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  • Nashville Broadway
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    Nashville, Tennessee: Birthplace of Desegregation

  • Stax Museum of American Soul Music
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    Memphis, Tennessee: Onward to Freedom

  • Downtown Oxford, Mississippi
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    Oxford, Mississippi: Literary Landmark

  • Greyhound Bus Station on FreedomTrail
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    Jackson, Mississippi: Activism’s Anthem

  • Tuscaloosa Bryant Denny Stadium
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    Tuscaloosa, Alabama: Tragedy and Defiance

  • Edmund Pettus Bridge
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    Selma and Montgomery, Alabama: The March

  • Tuskegee Downtown
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    Tuskegee, Alabama to Albany, Georgia: Soaring and Singing

  • Forsyth Park
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    Savannah, Georgia: Coastal Charm

  • Atlanta King Center Eternal Flame
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    Atlanta, Georgia: Dr. King’s Legacy

  • mural in downtown Birmingham
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    Birmingham, Alabama: Somber Reflections on the Past

National Civil Rights Museum at the Lorraine Motel
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The Civil Rights History Trail

By

  • Route distance:
    0
  • Suggested Time:
    1-2 weeks

Charting a Course through History in the American South

Black America’s struggle for racial equality came to a head in the 1950s and ’60s, when nonviolent protests met an entrenched resistance and turmoil swept across much of the Southern U.S. This four-state ramble follows segments of the Civil Rights Trail, visiting celebrated cities and sleepy hamlets, moss-draped byways and riverside levees, all in pursuit of honoring the heroes of those volatile days.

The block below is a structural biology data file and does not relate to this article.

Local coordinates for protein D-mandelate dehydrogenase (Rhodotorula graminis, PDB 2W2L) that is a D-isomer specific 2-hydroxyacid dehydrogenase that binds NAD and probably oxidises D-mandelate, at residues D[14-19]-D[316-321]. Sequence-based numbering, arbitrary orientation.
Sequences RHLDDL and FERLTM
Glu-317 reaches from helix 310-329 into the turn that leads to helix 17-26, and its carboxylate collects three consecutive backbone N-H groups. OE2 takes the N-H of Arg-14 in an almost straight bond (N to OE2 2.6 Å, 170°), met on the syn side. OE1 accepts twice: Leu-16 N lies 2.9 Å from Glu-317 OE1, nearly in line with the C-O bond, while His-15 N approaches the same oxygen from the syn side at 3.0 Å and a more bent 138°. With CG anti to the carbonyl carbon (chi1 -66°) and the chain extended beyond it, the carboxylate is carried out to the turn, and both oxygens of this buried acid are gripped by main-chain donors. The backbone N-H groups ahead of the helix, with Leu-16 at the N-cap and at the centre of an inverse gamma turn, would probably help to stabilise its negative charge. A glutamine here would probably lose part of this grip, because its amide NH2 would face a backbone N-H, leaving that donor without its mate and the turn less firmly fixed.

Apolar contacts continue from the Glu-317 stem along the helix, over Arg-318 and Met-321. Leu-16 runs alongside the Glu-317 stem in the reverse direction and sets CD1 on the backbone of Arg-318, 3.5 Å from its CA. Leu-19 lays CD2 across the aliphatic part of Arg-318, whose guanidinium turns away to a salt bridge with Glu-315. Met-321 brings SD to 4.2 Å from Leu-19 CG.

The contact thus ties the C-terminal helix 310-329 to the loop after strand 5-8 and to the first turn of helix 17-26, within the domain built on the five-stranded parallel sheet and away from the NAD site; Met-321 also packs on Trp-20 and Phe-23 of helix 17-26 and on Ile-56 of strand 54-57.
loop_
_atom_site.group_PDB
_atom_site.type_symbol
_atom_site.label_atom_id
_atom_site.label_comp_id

01
Nashville Broadway
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Nashville, Tennessee: Birthplace of Desegregation

Fly into Nashville, rent a car and start your tour where much of the civil rights movement began: at a lunch counter. In 1960, Woolworth on 5th was where black college students gathered to stage sit-ins — today, it’s a full-scale restaurant where you can dine on shrimp and grits while soaking up history. Among the city’s most riveting sites: the Witness Walls, depicting the marches and Freedom Rides that helped Nashville become the South’s first desegregated town.

Because man cannot live on history alone, take in some of the city’s famous country sounds at a honkytonk on Broadway, or at the acclaimed Station Inn, known for its bluegrass and roots acts. Wander the exhibits celebrating the likes of Dolly Parton, Johnny Cash, Patsy Cline and other legends at the Country Music Hall of Fame, and then get a true taste of the town by seeking out that Nashville specialty known as the hot chicken sandwich. A spiced-up version of the Southern classic, it’s been served at spots like Prince’s Hot Chicken Shack for generations.

341 km
3 hours by car
02
Stax Museum of American Soul Music
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Memphis, Tennessee: Onward to Freedom

The novelist Alex Haley, who wrote the famed novel-turned-television-series “Roots: The Saga of an American Family” about his family’s African ancestry, grew up in the quaint town of Henning, Tennessee, just an hour outside of Memphis. On your way to town, stop for a tour at the Alex Haley Museum and Interpretive Center to learn more about the Haley family stories that inspired the Pulitzer Prize winner.